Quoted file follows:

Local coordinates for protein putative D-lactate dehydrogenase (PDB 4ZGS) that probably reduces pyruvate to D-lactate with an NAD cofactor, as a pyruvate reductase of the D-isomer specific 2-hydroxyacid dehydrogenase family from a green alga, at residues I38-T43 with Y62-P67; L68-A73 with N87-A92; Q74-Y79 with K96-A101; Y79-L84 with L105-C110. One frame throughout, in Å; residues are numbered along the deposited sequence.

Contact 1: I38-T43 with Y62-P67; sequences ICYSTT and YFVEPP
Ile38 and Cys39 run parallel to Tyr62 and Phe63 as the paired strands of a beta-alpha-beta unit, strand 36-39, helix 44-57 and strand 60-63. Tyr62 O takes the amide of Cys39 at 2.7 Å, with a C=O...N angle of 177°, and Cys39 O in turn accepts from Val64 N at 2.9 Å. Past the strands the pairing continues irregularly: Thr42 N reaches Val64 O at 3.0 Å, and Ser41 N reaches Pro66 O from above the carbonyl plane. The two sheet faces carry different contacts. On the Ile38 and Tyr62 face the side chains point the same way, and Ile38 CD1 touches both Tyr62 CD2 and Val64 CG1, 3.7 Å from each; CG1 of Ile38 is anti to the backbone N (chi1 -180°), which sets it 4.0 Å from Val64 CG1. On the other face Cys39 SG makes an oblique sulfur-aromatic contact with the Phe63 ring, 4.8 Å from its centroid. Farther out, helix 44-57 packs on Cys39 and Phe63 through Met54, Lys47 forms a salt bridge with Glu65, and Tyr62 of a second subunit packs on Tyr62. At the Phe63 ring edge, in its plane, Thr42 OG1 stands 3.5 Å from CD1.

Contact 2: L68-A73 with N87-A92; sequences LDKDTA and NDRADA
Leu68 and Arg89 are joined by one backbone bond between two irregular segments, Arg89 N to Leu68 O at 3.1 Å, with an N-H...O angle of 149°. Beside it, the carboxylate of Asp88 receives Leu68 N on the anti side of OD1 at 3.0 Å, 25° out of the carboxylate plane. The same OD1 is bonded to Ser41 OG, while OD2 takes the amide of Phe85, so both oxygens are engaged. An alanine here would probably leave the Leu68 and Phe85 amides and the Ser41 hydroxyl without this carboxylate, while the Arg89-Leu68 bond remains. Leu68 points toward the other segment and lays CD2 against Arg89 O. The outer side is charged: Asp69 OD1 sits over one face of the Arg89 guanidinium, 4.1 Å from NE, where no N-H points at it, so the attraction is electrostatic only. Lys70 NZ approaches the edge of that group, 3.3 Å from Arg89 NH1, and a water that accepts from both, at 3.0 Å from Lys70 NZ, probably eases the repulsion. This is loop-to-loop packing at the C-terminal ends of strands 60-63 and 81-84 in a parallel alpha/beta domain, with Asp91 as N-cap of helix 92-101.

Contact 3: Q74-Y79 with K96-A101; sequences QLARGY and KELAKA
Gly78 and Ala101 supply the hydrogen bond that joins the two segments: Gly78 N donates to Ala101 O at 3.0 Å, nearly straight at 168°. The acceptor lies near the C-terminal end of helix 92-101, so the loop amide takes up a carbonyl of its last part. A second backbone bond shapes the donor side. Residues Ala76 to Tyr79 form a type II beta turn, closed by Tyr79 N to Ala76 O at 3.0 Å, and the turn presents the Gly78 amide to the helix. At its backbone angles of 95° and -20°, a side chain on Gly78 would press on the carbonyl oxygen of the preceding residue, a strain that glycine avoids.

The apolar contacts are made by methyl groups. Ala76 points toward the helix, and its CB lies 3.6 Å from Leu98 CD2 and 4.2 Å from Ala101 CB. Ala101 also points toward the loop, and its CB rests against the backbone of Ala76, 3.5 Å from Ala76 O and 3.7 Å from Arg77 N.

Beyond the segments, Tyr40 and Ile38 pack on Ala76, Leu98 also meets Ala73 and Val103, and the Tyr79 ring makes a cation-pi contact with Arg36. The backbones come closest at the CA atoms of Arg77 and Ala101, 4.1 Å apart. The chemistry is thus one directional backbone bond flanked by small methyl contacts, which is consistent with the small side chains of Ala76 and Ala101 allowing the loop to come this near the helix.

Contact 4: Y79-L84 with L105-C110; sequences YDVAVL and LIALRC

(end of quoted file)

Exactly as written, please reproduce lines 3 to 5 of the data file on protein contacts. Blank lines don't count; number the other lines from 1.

Ile38 and Cys39 run parallel to Tyr62 and Phe63 as the paired strands of a beta-alpha-beta unit, strand 36-39, helix 44-57 and strand 60-63. Tyr62 O takes the amide of Cys39 at 2.7 Å, with a C=O...N angle of 177°, and Cys39 O in turn accepts from Val64 N at 2.9 Å. Past the strands the pairing continues irregularly: Thr42 N reaches Val64 O at 3.0 Å, and Ser41 N reaches Pro66 O from above the carbonyl plane. The two sheet faces carry different contacts. On the Ile38 and Tyr62 face the side chains point the same way, and Ile38 CD1 touches both Tyr62 CD2 and Val64 CG1, 3.7 Å from each; CG1 of Ile38 is anti to the backbone N (chi1 -180°), which sets it 4.0 Å from Val64 CG1. On the other face Cys39 SG makes an oblique sulfur-aromatic contact with the Phe63 ring, 4.8 Å from its centroid. Farther out, helix 44-57 packs on Cys39 and Phe63 through Met54, Lys47 forms a salt bridge with Glu65, and Tyr62 of a second subunit packs on Tyr62. At the Phe63 ring edge, in its plane, Thr42 OG1 stands 3.5 Å from CD1.

Contact 2: L68-A73 with N87-A92; sequences LDKDTA and NDRADA
Leu68 and Arg89 are joined by one backbone bond between two irregular segments, Arg89 N to Leu68 O at 3.1 Å, with an N-H...O angle of 149°. Beside it, the carboxylate of Asp88 receives Leu68 N on the anti side of OD1 at 3.0 Å, 25° out of the carboxylate plane. The same OD1 is bonded to Ser41 OG, while OD2 takes the amide of Phe85, so both oxygens are engaged. An alanine here would probably leave the Leu68 and Phe85 amides and the Ser41 hydroxyl without this carboxylate, while the Arg89-Leu68 bond remains. Leu68 points toward the other segment and lays CD2 against Arg89 O. The outer side is charged: Asp69 OD1 sits over one face of the Arg89 guanidinium, 4.1 Å from NE, where no N-H points at it, so the attraction is electrostatic only. Lys70 NZ approaches the edge of that group, 3.3 Å from Arg89 NH1, and a water that accepts from both, at 3.0 Å from Lys70 NZ, probably eases the repulsion. This is loop-to-loop packing at the C-terminal ends of strands 60-63 and 81-84 in a parallel alpha/beta domain, with Asp91 as N-cap of helix 92-101.